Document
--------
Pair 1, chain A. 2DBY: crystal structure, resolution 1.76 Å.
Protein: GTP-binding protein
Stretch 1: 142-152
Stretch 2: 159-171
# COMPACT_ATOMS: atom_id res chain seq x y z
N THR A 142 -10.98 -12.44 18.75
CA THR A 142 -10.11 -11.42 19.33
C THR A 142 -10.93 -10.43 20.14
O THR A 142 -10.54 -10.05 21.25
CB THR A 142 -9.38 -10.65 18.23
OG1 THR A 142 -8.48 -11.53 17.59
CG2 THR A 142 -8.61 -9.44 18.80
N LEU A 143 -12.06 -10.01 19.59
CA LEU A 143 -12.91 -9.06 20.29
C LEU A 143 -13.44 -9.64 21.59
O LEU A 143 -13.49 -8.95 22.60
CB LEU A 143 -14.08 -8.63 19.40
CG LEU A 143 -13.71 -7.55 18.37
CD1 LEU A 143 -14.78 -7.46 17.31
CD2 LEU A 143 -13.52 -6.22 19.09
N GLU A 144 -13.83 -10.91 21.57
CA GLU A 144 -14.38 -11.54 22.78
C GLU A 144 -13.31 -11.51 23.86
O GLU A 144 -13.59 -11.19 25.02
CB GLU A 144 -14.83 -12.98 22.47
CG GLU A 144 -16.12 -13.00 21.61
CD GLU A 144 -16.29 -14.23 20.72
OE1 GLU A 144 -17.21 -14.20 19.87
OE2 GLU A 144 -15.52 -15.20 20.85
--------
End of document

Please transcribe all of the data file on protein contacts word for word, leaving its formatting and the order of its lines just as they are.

Pair 1, chain A. 2DBY: crystal structure, resolution 1.76 Å.
Protein: GTP-binding protein
Stretch 1: 142-152
Stretch 2: 159-171
# COMPACT_ATOMS: atom_id res chain seq x y z
N THR A 142 -10.98 -12.44 18.75
CA THR A 142 -10.11 -11.42 19.33
C THR A 142 -10.93 -10.43 20.14
O THR A 142 -10.54 -10.05 21.25
CB THR A 142 -9.38 -10.65 18.23
OG1 THR A 142 -8.48 -11.53 17.59
CG2 THR A 142 -8.61 -9.44 18.80
N LEU A 143 -12.06 -10.01 19.59
CA LEU A 143 -12.91 -9.06 20.29
C LEU A 143 -13.44 -9.64 21.59
O LEU A 143 -13.49 -8.95 22.60
CB LEU A 143 -14.08 -8.63 19.40
CG LEU A 143 -13.71 -7.55 18.37
CD1 LEU A 143 -14.78 -7.46 17.31
CD2 LEU A 143 -13.52 -6.22 19.09
N GLU A 144 -13.83 -10.91 21.57
CA GLU A 144 -14.38 -11.54 22.78
C GLU A 144 -13.31 -11.51 23.86
O GLU A 144 -13.59 -11.19 25.02
CB GLU A 144 -14.83 -12.98 22.47
CG GLU A 144 -16.12 -13.00 21.61
CD GLU A 144 -16.29 -14.23 20.72
OE1 GLU A 144 -17.21 -14.20 19.87
OE2 GLU A 144 -15.52 -15.20 20.85